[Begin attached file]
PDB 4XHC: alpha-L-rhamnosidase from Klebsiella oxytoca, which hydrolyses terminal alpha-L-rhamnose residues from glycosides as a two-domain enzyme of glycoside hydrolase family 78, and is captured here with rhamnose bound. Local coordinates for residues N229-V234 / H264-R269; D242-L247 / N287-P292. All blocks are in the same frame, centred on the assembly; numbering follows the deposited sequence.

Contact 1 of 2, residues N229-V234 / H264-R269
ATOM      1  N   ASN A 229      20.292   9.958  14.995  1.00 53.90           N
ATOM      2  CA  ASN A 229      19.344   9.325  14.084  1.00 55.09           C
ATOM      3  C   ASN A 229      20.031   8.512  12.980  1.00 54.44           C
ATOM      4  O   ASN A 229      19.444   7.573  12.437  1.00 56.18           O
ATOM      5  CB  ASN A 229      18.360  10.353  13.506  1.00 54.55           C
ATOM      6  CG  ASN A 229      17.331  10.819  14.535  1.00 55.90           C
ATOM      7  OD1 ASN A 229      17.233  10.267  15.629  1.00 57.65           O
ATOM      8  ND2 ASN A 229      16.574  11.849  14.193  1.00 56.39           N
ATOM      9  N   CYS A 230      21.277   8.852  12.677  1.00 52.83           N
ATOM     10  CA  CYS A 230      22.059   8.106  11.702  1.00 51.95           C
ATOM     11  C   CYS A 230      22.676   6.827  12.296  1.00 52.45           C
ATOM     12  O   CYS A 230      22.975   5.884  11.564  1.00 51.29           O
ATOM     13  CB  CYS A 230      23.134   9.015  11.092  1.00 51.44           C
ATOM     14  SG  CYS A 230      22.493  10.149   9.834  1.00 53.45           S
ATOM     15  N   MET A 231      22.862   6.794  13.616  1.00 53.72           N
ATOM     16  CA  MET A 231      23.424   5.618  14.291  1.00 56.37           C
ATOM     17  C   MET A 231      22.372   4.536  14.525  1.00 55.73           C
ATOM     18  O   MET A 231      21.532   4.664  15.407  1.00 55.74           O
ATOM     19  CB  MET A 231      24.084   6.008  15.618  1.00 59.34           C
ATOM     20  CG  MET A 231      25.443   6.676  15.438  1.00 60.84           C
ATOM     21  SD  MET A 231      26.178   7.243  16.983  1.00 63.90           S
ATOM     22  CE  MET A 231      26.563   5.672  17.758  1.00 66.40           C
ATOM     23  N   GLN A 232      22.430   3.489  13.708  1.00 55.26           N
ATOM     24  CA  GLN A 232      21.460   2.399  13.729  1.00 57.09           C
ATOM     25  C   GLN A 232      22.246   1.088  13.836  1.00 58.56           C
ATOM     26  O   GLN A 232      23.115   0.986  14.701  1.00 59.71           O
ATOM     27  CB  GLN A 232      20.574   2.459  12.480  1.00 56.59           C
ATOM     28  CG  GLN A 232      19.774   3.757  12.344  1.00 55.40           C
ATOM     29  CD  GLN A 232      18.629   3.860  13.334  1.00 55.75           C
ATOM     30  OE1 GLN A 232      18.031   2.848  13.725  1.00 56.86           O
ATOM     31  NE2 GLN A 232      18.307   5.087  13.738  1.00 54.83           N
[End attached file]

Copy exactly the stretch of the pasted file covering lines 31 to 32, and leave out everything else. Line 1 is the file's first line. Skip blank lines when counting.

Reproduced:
ATOM     29  CD  GLN A 232      18.629   3.860  13.334  1.00 55.75           C
ATOM     30  OE1 GLN A 232      18.031   2.848  13.725  1.00 56.86           O